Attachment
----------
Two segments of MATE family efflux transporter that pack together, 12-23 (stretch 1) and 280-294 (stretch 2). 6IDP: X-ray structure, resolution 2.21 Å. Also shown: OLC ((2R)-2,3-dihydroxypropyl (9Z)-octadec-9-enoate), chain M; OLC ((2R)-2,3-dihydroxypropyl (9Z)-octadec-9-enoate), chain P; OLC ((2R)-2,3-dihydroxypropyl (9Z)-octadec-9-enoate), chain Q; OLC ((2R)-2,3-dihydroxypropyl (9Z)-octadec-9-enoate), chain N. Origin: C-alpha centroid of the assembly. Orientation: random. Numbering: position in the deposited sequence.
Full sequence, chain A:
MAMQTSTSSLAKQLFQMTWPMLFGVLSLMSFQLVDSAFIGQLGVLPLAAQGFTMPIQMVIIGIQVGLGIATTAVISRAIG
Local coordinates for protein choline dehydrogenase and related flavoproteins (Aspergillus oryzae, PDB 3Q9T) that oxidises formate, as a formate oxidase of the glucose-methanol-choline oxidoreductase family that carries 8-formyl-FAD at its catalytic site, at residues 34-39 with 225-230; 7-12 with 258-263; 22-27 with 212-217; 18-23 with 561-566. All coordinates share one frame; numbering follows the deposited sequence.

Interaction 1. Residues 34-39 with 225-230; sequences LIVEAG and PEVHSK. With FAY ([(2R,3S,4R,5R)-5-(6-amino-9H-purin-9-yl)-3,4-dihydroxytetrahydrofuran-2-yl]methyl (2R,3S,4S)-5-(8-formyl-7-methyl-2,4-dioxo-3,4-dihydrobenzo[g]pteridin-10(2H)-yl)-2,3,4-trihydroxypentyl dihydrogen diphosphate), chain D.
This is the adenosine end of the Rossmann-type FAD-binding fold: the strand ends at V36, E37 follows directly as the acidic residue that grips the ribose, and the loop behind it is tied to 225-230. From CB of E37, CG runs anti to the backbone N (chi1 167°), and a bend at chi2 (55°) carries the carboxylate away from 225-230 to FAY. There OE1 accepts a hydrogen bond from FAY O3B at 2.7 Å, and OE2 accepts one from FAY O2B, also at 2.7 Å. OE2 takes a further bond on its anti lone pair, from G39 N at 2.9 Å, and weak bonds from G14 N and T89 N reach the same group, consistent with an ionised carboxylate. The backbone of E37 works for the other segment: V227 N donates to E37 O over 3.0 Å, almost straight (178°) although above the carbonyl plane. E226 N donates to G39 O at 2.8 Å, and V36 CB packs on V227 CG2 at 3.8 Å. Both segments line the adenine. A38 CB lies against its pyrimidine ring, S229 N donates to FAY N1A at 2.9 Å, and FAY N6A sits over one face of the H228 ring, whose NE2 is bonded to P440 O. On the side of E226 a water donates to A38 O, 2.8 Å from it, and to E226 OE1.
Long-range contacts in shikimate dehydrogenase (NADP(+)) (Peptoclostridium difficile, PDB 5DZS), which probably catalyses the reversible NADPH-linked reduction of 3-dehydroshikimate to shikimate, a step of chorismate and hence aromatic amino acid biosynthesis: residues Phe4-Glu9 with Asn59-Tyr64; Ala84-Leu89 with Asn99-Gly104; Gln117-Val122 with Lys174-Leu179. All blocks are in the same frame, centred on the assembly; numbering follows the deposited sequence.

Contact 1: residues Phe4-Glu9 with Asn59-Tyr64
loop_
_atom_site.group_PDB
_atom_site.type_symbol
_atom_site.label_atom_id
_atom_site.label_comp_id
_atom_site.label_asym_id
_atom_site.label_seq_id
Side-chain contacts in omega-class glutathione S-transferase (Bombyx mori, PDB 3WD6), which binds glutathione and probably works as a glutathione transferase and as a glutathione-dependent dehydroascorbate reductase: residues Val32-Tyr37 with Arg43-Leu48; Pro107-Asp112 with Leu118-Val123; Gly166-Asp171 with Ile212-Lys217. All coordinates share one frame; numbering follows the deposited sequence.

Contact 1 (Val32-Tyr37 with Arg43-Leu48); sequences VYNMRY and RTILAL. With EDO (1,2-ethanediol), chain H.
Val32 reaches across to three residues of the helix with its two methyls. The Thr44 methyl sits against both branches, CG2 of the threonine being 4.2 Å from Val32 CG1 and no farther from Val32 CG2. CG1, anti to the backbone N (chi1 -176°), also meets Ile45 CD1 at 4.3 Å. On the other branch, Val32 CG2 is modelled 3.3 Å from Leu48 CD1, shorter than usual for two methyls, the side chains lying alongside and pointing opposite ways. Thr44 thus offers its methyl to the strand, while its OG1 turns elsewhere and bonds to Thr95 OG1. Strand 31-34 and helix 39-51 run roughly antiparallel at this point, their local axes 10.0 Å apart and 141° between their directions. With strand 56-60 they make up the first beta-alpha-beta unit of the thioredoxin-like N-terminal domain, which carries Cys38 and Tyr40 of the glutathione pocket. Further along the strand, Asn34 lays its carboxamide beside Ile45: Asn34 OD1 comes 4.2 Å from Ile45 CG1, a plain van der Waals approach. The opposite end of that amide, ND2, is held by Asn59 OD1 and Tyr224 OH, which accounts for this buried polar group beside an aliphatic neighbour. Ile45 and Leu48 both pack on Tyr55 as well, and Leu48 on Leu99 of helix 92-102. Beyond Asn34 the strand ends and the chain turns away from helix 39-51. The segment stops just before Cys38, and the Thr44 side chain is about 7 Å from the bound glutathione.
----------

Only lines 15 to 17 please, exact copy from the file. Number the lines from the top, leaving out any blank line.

_atom_site.label_seq_id
Side-chain contacts in omega-class glutathione S-transferase (Bombyx mori, PDB 3WD6), which binds glutathione and probably works as a glutathione transferase and as a glutathione-dependent dehydroascorbate reductase: residues Val32-Tyr37 with Arg43-Leu48; Pro107-Asp112 with Leu118-Val123; Gly166-Asp171 with Ile212-Lys217. All coordinates share one frame; numbering follows the deposited sequence.

Contact 1 (Val32-Tyr37 with Arg43-Leu48); sequences VYNMRY and RTILAL. With EDO (1,2-ethanediol), chain H.